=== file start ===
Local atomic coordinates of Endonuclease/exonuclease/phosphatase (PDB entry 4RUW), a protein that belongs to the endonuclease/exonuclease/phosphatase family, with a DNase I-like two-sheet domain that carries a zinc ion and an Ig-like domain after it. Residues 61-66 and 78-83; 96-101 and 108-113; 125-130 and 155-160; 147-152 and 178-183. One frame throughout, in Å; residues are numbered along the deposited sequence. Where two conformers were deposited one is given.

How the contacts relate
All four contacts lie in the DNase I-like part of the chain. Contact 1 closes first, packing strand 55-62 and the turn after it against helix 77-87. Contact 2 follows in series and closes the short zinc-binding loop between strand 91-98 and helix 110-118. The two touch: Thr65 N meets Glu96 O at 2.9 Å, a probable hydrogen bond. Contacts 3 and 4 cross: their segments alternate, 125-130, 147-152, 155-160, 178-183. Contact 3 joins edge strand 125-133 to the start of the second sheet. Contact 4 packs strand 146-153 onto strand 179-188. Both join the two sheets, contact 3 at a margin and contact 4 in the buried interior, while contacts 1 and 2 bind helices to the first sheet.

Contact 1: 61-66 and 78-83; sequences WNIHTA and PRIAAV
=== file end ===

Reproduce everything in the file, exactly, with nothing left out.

Local atomic coordinates of Endonuclease/exonuclease/phosphatase (PDB entry 4RUW), a protein that belongs to the endonuclease/exonuclease/phosphatase family, with a DNase I-like two-sheet domain that carries a zinc ion and an Ig-like domain after it. Residues 61-66 and 78-83; 96-101 and 108-113; 125-130 and 155-160; 147-152 and 178-183. One frame throughout, in Å; residues are numbered along the deposited sequence. Where two conformers were deposited one is given.

How the contacts relate
All four contacts lie in the DNase I-like part of the chain. Contact 1 closes first, packing strand 55-62 and the turn after it against helix 77-87. Contact 2 follows in series and closes the short zinc-binding loop between strand 91-98 and helix 110-118. The two touch: Thr65 N meets Glu96 O at 2.9 Å, a probable hydrogen bond. Contacts 3 and 4 cross: their segments alternate, 125-130, 147-152, 155-160, 178-183. Contact 3 joins edge strand 125-133 to the start of the second sheet. Contact 4 packs strand 146-153 onto strand 179-188. Both join the two sheets, contact 3 at a margin and contact 4 in the buried interior, while contacts 1 and 2 bind helices to the first sheet.

Contact 1: 61-66 and 78-83; sequences WNIHTA and PRIAAV